Flying Over Sunset, Pulitzer Prize-winning bookwriter/director James Lapine’s new original show, is a “What If?” musical: using historical facts that are known about writer and philosopher Aldous Huxley, politician and diplomat Clare Boothe Luce, and actor and film star Cary Grant, he has created a fictitious story about their experimenting with LSD together in the late 1950’s.
The problem seems to be that he doesn’t appear to know much about them so that the results are extremely thin though the musical still manages to run 15 minutes under three hours. The songs by Pulitzer Prize-winning composer Tom Kitt and lyricist Michael Korie don’t add a great deal and the production design which ought to be psychedelic is subdued and unadventurous. Stars Harry Hadden-Paton as Huxley, Carmen Cusack as Luce and Tony Yazbeck as Grant try valiantly but they can’t breathe life into generic cardboard cutouts.
Lapine counts on the names Huxley, Luce and Grant being so well-known that he gives almost no facts about their lives or careers but unfortunately they are no longer the household names that they once were. All we learn of Huxley is that he wrote Brave New World, The Doors of Perception, and The Devils of Loudon; Luce, wife of Time magazine publisher Henry Luce, had been U.S. Ambassador to Italy and wrote the play The Women, and Hollywood star Grant was born in England and was yet to star in Houseboat with Sophia Loren. Their Wikipedia entries reveal a great deal more.
All three end up pale imitations of what they might have been, the most damaging being Grant whose movies are so ubiquitous that it is difficult to see and hear him in Yazbeck’s subtle, bland impersonation. The fourth main character writer/philosopher Gerald Heard (played by Robert Sella), their guide on their joint LSD trip, is even less developed. The way his homosexuality is handled is to make coy jokes about his friendship with film director George Cukor but without establishing that Cukor was gay.
The first act concerns all three main characters trying LSD separately: Huxley is shown at Hollywood’s Rexall Drug Store (at that time “the largest drug store in the world”) tripping on a drug (which famously enough as he wrote about in his notorious The Door of Perception was mescaline and not LSD); Grant going to see his then wife Betsy Drake’s psychiatrist to try LSD as she had already tried it in the doctor’s office and thought it might help him with his demons; and Luce, suffering from the emotional trauma of losing both her mother and daughter in a short period of time, trying it at her Connecticut estate under the direction of Gerald Heard.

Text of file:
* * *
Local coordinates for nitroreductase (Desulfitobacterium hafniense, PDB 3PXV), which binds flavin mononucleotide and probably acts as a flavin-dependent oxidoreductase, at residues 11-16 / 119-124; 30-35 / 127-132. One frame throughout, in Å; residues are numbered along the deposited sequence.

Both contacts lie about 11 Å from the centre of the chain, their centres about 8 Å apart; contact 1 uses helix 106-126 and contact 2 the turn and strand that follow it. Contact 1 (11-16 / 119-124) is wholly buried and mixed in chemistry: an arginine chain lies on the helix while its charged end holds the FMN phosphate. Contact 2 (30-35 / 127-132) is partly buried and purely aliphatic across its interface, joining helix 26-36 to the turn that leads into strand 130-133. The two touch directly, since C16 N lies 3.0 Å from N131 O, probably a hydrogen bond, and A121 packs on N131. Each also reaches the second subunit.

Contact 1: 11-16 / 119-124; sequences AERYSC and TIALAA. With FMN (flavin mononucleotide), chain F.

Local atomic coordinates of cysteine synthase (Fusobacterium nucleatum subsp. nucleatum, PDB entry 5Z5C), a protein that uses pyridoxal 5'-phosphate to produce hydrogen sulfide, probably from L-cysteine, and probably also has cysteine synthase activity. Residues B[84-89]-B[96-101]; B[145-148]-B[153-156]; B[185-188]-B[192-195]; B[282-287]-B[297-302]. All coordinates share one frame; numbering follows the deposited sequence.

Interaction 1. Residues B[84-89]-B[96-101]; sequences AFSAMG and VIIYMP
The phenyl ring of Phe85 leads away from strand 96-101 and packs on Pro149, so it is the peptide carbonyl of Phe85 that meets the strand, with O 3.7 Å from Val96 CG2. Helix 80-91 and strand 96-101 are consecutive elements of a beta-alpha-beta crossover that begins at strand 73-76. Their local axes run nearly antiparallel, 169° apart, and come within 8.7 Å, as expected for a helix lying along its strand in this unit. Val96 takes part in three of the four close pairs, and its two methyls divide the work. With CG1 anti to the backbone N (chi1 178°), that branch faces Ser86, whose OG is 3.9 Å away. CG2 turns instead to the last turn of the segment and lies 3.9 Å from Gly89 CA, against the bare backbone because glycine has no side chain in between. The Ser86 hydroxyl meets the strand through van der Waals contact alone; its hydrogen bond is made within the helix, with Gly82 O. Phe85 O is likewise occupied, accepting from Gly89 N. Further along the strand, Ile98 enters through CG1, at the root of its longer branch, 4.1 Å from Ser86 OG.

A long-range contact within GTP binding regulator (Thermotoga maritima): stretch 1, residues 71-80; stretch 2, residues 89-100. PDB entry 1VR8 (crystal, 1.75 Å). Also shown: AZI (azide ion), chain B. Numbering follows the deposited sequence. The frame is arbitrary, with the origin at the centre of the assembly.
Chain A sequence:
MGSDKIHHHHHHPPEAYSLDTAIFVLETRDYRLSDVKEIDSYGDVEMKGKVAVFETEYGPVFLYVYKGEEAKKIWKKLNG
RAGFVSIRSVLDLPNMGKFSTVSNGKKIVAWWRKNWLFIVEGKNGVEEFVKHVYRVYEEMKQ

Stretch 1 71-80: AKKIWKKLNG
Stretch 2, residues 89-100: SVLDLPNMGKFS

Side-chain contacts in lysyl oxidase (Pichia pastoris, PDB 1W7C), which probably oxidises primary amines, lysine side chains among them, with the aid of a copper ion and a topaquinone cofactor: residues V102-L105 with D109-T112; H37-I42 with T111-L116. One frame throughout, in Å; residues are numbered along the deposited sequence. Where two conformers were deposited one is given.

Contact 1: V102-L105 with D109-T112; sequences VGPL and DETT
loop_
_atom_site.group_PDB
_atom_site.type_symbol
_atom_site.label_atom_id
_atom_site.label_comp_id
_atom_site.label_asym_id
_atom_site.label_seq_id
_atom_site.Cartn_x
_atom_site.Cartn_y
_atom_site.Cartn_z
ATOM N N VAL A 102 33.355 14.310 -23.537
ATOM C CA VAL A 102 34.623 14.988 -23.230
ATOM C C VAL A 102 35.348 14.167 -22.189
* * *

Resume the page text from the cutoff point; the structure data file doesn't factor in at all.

The second act brings the four of them together at Luce’s rented estate in Malibu where they try LSD as a group. Their visions already explored in the first act are repetitious and rather banal, no deeper than Psych 101: Huxley is guilty about the death of his wife Maria from the breast cancer she had kept from him; Grant is suffering over his treatment by his abusive father, the disappearance of his mother when he was ten, and his changing his identity from his birth name of Archie Leach; and finally Luce is still having trouble dealing with the loss of first her mother Austin and later her 19-year-old daughter Ann both in car accidents and the feeling that she never gave them enough time from her busy political schedule.
Not only are we way ahead of these characters, but the visions created by projection designer 59 Productions on Beowulf Boritt’s elegant sets are very tame and uninteresting. The use of purple, green and blue lights alternately by designer Bradley King does not go far enough to make the stage pictures suggest an LSD trip of any kind. Hadden-Paton’s Huxley is most interesting as an intellectual, a nerd who knows everything, but he becomes tiresome as he is always right. Cusack is fashionable and graceful as Luce but her performance suggests a great many other famous doyens, not specific to this character.
Yazbeck’s Archie Leach (aka Cary Grant) who was historically a vaudevillian in his early days of show business has the best number, a tap dance routine to “I Have It All,” created by choreographer Michelle Dorrance, artistic director of Dorrance Dance, but one does not associate Grant’s career with tap dance in 2021 so that this sticks out as an anachronism. Each act opens with the cast stomping round the stage in circles which may be accounted as tapping but seems foreign to the story ahead. The only other memorable song in the score is the waltz by Huxley and his wife Maria (Hadden-Paton and Laura Shoop) to the luxurious “The Music Plays On” but as this sounds operetta-ish it seems completely out of place in the 1950’s context. While Kitt’s score to orchestrations by Michael Starobin (who has worked on almost all of Lapine’s musicals) is lush and melodic, it seems wrong for the material and is not helped by Korie’s pedestrian lyrics.
Lapine’s direction is smooth and polished but Flying Over Sunset plays like a drawing room comedy drama rather than a psychedelic trip. Toni-Leslie James’ beautiful, chic costumes only add to this feeling. The excellent cast does what it can with the skimpy and emaciated story but cannot save it from seeming like a missed opportunity and a big disappointment considering the talent involved. New musicals are few and far between but this does not seem to have anything much to tell us about three famous people whose reputations are not based on this story.
Flying Over Sunset (through January 16, 2022)
Lincoln Center Theater
Vivian Beaumont Theater, 150 W. 65th Street, in Manhattan
For tickets, call CenterCharge at 212-721-6500 or visit http://www.flyingoversunset.com
Running time: two hours and 45 minutes including one intermission